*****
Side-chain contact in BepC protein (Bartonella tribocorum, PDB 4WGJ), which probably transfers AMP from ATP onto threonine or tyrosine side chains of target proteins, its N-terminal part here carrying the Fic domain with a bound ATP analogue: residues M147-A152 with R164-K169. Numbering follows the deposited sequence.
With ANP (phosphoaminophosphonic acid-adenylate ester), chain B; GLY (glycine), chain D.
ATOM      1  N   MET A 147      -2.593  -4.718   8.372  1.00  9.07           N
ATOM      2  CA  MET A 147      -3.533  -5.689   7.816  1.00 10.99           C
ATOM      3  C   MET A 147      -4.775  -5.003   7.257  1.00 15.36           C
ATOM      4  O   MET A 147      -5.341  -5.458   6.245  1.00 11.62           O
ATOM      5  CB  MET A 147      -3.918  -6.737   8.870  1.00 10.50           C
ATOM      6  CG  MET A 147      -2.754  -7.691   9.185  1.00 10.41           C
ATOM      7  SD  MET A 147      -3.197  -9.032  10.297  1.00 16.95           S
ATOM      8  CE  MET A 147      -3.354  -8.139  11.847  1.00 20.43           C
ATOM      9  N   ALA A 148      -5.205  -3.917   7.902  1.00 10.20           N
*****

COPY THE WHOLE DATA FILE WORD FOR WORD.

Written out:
Side-chain contact in BepC protein (Bartonella tribocorum, PDB 4WGJ), which probably transfers AMP from ATP onto threonine or tyrosine side chains of target proteins, its N-terminal part here carrying the Fic domain with a bound ATP analogue: residues M147-A152 with R164-K169. Numbering follows the deposited sequence.
With ANP (phosphoaminophosphonic acid-adenylate ester), chain B; GLY (glycine), chain D.
ATOM      1  N   MET A 147      -2.593  -4.718   8.372  1.00  9.07           N
ATOM      2  CA  MET A 147      -3.533  -5.689   7.816  1.00 10.99           C
ATOM      3  C   MET A 147      -4.775  -5.003   7.257  1.00 15.36           C
ATOM      4  O   MET A 147      -5.341  -5.458   6.245  1.00 11.62           O
ATOM      5  CB  MET A 147      -3.918  -6.737   8.870  1.00 10.50           C
ATOM      6  CG  MET A 147      -2.754  -7.691   9.185  1.00 10.41           C
ATOM      7  SD  MET A 147      -3.197  -9.032  10.297  1.00 16.95           S
ATOM      8  CE  MET A 147      -3.354  -8.139  11.847  1.00 20.43           C
ATOM      9  N   ALA A 148      -5.205  -3.917   7.902  1.00 10.20           N